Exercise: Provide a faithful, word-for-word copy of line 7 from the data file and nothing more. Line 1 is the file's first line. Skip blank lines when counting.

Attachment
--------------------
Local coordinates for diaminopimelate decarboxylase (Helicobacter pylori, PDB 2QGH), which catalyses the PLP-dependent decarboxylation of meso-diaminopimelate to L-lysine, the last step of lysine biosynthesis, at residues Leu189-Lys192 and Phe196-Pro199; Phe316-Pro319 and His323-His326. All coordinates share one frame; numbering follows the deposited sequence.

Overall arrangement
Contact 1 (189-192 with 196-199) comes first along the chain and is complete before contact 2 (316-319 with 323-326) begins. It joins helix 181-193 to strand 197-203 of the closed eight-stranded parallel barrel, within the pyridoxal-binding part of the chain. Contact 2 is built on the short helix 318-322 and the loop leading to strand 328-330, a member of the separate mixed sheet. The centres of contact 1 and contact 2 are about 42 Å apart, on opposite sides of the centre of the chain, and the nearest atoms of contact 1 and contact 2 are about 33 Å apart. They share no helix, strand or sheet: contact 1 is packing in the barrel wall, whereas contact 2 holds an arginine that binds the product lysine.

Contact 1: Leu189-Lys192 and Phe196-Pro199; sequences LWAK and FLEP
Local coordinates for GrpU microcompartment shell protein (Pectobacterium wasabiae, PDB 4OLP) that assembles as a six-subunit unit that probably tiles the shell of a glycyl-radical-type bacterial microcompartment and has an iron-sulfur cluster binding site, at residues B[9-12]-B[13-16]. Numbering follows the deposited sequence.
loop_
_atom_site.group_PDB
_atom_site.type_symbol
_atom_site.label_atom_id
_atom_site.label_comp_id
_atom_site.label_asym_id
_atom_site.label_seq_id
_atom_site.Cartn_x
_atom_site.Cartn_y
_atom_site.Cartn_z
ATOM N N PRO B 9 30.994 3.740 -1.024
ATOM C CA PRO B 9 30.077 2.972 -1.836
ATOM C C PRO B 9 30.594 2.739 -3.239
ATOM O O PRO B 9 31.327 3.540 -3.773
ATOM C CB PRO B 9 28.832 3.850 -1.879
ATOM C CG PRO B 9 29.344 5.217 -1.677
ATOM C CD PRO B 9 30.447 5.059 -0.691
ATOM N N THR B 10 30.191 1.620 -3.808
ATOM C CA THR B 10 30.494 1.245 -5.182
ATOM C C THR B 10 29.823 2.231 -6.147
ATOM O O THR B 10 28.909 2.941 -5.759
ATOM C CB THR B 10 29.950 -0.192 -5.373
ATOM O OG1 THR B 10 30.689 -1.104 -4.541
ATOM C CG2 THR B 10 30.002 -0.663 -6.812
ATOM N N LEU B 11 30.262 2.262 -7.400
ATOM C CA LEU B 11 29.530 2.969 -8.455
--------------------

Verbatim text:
_atom_site.group_PDB